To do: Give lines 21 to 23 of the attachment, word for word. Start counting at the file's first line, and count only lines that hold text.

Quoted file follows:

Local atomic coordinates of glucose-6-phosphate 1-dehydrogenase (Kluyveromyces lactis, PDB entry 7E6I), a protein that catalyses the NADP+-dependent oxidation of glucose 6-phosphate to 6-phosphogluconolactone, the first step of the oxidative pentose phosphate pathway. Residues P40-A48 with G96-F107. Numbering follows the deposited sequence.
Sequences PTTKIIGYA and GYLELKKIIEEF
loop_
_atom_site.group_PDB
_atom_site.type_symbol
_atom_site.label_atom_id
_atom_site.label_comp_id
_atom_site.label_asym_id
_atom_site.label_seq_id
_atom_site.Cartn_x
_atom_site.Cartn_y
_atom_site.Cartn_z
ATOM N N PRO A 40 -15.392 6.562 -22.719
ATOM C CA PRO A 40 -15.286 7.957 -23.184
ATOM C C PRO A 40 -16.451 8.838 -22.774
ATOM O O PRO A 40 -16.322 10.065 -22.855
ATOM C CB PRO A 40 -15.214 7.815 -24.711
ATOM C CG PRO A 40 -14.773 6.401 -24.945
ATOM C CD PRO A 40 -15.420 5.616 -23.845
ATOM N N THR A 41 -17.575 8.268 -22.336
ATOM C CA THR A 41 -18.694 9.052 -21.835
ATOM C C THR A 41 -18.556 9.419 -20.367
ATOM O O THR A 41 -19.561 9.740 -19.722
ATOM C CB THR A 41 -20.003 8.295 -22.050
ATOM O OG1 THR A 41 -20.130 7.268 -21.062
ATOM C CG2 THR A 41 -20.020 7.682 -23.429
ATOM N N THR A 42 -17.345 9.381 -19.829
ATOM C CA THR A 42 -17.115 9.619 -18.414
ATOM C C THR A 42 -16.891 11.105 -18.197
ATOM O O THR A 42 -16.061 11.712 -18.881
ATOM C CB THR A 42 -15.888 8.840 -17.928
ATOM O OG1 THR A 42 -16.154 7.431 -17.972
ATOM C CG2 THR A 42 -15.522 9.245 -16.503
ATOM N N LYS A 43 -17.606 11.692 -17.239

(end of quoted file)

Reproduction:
ATOM C CA THR A 41 -18.694 9.052 -21.835
ATOM C C THR A 41 -18.556 9.419 -20.367
ATOM O O THR A 41 -19.561 9.740 -19.722